Classic Rhetoric and Persuasion
May 13, 2004 6:43 AM   Subscribe

Peitho's Web: Classic Rhetoric and Persuasion.
posted by hama7 (6 comments total)
Any writer, whatever ever his or her specialty, from avant garde fiction, to ad copy, can do no better than to study and follow the classical rules of rhetoric. It's a pleasure to have all this material on one site.
posted by Faze at 7:01 AM on May 13, 2004

I agree: great site. But any writer, whatever his or her speciality should also avoid color schemes like that. My eyes!
posted by swordfishtrombones at 7:08 AM on May 13, 2004

No question about that. It's u-g-g-g-gly. This brings up the question raised by so many sites posted by people who may be brilliant or well-informed in a specific field (usually literary), but are absolutely clueless when it comes to site design -- Do they have some enormous blind spot when it comes to visual matters? Are they idiot savants? What is the psychology behind grotesque web design by otherwise intelligent people? Why do so many sites that I want to read have subjects like "The Sermons of John Donne" and lurid design reminiscent of florescent signs outside of 70s strip joints?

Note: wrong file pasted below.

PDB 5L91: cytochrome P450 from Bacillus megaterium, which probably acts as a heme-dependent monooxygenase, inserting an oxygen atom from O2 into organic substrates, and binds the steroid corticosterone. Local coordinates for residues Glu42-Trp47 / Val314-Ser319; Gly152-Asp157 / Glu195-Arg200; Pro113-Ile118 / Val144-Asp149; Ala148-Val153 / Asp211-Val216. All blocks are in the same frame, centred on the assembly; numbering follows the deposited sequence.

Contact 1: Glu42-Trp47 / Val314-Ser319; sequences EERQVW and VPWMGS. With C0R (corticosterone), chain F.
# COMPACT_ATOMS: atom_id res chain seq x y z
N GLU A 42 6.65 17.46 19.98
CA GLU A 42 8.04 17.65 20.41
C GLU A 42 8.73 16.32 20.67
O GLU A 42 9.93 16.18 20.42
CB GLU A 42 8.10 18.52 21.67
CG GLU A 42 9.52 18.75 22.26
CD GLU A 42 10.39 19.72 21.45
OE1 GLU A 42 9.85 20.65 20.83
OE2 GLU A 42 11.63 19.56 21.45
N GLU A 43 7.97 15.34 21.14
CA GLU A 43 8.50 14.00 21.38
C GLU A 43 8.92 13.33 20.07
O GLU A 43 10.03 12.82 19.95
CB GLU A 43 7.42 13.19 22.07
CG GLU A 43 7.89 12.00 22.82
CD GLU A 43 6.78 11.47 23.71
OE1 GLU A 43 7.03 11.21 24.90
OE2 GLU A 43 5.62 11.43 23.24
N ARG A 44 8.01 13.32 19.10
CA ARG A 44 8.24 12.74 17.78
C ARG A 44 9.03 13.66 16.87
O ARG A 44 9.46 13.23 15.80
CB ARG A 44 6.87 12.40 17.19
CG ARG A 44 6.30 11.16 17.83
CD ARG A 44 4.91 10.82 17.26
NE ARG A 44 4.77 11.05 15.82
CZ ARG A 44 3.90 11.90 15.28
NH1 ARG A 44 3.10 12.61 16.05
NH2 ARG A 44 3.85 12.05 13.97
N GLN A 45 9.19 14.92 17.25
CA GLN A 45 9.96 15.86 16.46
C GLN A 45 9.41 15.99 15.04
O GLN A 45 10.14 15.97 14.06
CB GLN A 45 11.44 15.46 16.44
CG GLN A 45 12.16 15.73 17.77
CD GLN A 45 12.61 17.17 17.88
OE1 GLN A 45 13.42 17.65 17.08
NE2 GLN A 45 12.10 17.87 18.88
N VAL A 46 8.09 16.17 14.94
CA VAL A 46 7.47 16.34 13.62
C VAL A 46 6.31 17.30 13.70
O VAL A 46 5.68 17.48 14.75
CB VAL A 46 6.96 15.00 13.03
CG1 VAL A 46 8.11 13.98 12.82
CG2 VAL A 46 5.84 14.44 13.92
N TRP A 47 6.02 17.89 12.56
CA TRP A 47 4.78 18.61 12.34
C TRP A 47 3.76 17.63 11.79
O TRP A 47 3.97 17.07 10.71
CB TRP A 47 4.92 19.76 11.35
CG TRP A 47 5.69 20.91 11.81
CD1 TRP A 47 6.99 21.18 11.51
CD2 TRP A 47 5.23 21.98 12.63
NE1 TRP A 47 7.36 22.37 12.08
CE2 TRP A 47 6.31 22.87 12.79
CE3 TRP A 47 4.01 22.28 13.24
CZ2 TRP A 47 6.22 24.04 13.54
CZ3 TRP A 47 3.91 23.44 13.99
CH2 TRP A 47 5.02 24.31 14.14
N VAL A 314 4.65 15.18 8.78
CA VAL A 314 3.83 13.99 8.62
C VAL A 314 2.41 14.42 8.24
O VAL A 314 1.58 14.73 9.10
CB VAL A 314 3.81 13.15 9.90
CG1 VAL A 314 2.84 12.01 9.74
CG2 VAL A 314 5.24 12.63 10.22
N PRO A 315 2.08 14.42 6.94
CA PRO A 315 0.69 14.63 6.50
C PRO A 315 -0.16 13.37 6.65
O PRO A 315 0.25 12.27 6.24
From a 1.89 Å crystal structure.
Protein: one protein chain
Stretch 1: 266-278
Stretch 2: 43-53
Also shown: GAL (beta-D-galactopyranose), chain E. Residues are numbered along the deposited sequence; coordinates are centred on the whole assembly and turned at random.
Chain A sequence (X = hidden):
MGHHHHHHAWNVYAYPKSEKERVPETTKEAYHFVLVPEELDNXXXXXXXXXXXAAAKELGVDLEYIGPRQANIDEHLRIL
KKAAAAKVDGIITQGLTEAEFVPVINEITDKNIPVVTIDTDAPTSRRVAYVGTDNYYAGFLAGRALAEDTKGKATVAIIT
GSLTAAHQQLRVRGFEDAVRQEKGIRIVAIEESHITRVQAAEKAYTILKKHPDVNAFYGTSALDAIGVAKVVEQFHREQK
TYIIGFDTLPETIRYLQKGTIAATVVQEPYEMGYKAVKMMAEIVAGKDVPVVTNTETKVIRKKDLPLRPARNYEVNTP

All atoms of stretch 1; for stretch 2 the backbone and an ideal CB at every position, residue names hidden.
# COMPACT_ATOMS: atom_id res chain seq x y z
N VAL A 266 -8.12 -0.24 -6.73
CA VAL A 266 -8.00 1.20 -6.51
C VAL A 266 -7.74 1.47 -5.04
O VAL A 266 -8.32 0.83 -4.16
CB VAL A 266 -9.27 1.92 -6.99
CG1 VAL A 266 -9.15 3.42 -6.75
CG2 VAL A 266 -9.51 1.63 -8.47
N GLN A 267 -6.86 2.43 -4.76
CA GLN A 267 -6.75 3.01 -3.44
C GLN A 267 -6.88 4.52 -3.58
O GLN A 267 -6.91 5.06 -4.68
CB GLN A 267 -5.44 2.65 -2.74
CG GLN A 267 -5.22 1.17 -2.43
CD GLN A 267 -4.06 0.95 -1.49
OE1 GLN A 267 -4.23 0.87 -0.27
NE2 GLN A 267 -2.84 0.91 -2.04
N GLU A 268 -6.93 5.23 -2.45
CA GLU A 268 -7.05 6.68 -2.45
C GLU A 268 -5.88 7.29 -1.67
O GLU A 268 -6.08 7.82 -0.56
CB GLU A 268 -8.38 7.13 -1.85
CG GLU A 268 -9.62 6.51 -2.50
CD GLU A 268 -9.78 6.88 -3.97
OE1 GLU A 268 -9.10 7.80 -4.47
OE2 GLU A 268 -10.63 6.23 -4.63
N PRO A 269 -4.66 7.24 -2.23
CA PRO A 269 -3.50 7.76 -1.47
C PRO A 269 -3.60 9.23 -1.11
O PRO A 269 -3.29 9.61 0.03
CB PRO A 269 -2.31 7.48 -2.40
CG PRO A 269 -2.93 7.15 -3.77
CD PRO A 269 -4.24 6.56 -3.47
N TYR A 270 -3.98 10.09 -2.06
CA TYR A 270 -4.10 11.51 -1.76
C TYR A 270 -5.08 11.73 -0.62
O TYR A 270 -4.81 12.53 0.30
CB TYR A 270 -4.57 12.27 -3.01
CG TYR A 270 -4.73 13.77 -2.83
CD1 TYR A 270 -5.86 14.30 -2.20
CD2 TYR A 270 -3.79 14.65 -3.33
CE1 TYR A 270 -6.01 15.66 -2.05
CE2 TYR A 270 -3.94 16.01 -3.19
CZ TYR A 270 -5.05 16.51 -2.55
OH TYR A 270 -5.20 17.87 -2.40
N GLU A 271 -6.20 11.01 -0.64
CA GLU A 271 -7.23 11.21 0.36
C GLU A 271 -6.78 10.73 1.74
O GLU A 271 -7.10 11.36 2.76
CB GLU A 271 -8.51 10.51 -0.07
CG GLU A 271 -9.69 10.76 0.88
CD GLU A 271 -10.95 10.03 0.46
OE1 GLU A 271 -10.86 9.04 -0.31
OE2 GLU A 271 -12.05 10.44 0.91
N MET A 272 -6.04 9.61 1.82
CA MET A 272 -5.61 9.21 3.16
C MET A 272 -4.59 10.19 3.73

posted by Faze at 7:26 AM on May 13, 2004

John Donne (1572-1631) was the most outstanding of the English Metaphysical Poets and a churchman famous for his spellbinding sermons.

I was looking for some bad design, but instead I found this:

Online Literature.
posted by hama7 at 7:45 AM on May 13, 2004

The Forest of Rhetoric is my favorite page on this subject. My favorite is paralepsis, second favorite is tmesis.
posted by mokujin at 9:02 AM on May 13, 2004

I wish I had the patience and the concentration to read this stuff. I follow it well enough, but when they start throwing names around, it gets confusing. "Phaedrus was as good as Oedichinus, who made Aeiuriul look like a poor-man's Thaedrius." Anyone got a decent intro to reading classical texts?
posted by Succa at 11:58 AM on May 13, 2004

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